2003: Loch Tay

Loch Tay is a freshwater loch in the central highlands of Scotland, in the Perth and Kinross and Stirling council areas. It is the largest body of fresh water in Perth and Kinross, and the sixth largest loch in Scotland. The watershed of Loch Tay traditionally formed the historic province of Breadalbane. Schiehallion is a prominent cone-shaped mountain of the Breadalbane in Perthshire, Scotland. Schiehallion has a rich botanical life, interesting archaeology, and a unique place in scientific history for an 18th-century experiment in "weighing the world".The Schiehallion experiment was an attempt to measure the mass of the earth using a pendulum and a mountain (Mount Schiehallion). The mass of the mountain was approximated and the deflection of a pendulum due to the gravitational force of the mountain was measured.

🙂 Stunning views. Log fire. Family.

Loch Tay is a magnificent dark stretch of water, 15 miles (24 km) long and around 508 ft deep. It is the largest loch in Perthshire and one of the deepest in Scotland. To the north, the loch is flanked by the impressive bulk of the Ben Lawers mountain range, much of which is designated as a National Nature Reserve. The main A827 road runs high above the loch, west from Kenmore. The contours are gentler on the southern shore and Sustrans Cycle Route Number 7 runs along a quiet unclassified road. An easy flight to Edinburgh with Easy Jet.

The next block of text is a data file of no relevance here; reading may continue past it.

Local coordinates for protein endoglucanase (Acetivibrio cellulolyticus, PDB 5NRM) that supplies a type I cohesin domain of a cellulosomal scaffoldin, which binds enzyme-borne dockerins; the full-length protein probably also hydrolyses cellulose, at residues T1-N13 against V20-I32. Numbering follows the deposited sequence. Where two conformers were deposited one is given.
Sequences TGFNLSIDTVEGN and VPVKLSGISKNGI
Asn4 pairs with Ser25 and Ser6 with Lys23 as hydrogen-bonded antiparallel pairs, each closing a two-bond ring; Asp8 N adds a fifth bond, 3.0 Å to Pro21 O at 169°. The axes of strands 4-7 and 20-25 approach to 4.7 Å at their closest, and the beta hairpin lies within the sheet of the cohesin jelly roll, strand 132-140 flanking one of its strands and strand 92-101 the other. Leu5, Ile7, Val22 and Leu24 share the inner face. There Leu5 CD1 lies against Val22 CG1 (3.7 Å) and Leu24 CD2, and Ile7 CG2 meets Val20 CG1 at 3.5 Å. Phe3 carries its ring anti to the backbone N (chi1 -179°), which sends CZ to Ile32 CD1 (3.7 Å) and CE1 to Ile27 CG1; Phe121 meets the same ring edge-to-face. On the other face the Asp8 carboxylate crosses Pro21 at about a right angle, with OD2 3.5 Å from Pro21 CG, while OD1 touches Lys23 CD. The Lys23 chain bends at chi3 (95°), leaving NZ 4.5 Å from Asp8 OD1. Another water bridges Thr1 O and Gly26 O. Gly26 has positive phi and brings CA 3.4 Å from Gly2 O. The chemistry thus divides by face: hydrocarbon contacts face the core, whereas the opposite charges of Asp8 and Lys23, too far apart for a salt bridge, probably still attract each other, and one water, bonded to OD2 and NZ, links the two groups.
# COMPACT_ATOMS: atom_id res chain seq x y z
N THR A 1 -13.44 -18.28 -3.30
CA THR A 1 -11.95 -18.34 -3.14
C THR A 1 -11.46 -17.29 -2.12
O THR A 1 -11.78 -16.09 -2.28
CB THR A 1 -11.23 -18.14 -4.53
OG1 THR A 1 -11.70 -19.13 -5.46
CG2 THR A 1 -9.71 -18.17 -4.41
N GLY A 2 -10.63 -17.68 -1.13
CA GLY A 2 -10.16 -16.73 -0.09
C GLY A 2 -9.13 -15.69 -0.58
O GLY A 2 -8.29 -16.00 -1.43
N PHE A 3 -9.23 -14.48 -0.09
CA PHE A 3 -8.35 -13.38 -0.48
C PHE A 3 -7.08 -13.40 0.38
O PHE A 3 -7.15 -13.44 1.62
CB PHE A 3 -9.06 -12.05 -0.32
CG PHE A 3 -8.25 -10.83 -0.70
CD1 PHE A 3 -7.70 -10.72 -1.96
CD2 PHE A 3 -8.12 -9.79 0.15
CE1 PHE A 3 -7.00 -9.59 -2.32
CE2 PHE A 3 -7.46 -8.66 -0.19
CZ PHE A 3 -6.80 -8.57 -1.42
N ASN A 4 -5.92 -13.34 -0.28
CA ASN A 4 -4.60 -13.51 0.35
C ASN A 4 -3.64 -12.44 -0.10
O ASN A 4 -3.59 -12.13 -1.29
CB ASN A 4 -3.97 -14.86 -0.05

We booked The Anchorage which is a stunning house on the shore of Loch Tay. It was Halloween Weekend – so time to dress up! Trent was doing his Duke of Edinburgh Bronze in Wales.

The next day we went for a stunning autumnal 2Km walk to the the Falls of Acharn. The walk is through a spectacular wooded gorge. You ascend to a small man made ‘Hermit’s Cave’ which is reputed to have been visited by Robert Burns and William Wordsworth! You then follow a tunnel to exit to the breath taking view of the falls tumbling over sculpted rock – beautiful. The walk is circular and will take you back to Acharn Village through the woods.

Autumn here is so colourful.

The next day we climbed a Munro called Schiehallion: The Schiehallion experiment was an attempt to measure the mass of the earth using a pendulum and a mountain (Mount Schiehallion). The mass of the mountain was approximated and the deflection of a pendulum due to the gravitational force of the mountain was measured experiment involved measuring the tiny deflection of the vertical due to the gravitational attraction of a nearby mountain. Schiehallion was considered the ideal location after a search for candidate mountains, thanks to its isolation and almost symmetrical shape. It is a 10Km hike and one of the easiest Munros to climb and took 4 hours to summit the elevation of 1083m. It was fairly chilly on top but that made the hot chocolate back at the Anchorage taste so much better!

Leave a Reply

Continue Exploring

Scotland
Scotland
Scotland